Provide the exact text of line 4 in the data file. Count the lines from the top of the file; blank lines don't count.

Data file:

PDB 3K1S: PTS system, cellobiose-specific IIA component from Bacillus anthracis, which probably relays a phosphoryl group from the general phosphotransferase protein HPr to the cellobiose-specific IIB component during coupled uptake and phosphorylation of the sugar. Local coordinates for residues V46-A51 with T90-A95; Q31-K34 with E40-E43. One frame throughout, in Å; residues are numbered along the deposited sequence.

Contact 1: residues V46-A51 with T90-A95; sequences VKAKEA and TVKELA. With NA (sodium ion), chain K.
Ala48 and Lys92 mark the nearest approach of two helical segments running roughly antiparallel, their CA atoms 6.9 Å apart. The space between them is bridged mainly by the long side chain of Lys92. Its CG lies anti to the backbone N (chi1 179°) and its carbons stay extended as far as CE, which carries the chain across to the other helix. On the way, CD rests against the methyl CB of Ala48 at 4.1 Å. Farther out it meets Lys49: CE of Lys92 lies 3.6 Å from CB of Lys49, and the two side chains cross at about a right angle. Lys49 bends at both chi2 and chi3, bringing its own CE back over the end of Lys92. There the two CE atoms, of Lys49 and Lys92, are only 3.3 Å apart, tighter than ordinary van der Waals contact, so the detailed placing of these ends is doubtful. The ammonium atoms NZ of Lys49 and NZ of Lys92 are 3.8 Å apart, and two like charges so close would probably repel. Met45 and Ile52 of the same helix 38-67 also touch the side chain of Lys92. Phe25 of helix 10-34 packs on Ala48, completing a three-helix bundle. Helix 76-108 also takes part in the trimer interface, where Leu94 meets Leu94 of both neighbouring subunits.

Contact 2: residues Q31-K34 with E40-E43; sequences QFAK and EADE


Contact 2: residues Q31-K34 with E40-E43; sequences QFAK and EADE